Estonian composer Arvo Pärt, along with contemporaries Henryk Górecki and John Tavener, writes “holy minimalism,” a marriage of minimalist styles that developed in the 1950s-1970s and the early sacred music of Western Europe: plainsong, Gregorian Chant, and polyphony. His works are of an explicitly spiritual nature.

Though Pärt’s 1977 composition Tabula Rasa is my favorite, I’d like to talk today about Miserere (1989), a liturgical work devoted to the Passion like his earlier The Passion of St. John (1982) and Stabat Mater (1985). It begins with a lone voice singing Psalm 51 (“Have mercy upon me, O God, according to Thy lovingkindness…”). At 5:45, the voice is overwhelmed by a drum roll and a devastating crescendo that signals the Day of Wrath. A chorus (of angels, etc.) recites the prophetic verse of Thomas de Celano (died 1255) over a descending musical line reminiscent of the ending of the first section of Tabula Rasa. After 22 minutes, a trombone heralds the end of the world, and by 32:30 there is nothing left, only the voices of the eternal singing the glory of God.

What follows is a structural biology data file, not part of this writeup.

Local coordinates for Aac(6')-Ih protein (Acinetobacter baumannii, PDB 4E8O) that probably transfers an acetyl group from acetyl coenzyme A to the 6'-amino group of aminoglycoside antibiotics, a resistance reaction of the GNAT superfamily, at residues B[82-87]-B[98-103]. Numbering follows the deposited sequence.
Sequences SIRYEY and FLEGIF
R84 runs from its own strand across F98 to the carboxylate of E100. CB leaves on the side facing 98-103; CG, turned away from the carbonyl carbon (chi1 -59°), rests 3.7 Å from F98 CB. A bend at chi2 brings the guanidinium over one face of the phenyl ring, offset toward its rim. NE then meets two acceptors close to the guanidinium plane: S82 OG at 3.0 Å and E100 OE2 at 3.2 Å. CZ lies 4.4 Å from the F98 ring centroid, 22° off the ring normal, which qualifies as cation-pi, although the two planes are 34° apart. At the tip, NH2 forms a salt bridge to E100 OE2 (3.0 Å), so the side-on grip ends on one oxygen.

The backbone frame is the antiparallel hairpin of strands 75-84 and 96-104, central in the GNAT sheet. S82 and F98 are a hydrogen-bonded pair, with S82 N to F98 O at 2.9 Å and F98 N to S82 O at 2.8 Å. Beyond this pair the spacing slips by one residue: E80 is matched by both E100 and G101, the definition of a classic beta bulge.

As usual, you can hear a short sample on the Amazon page.

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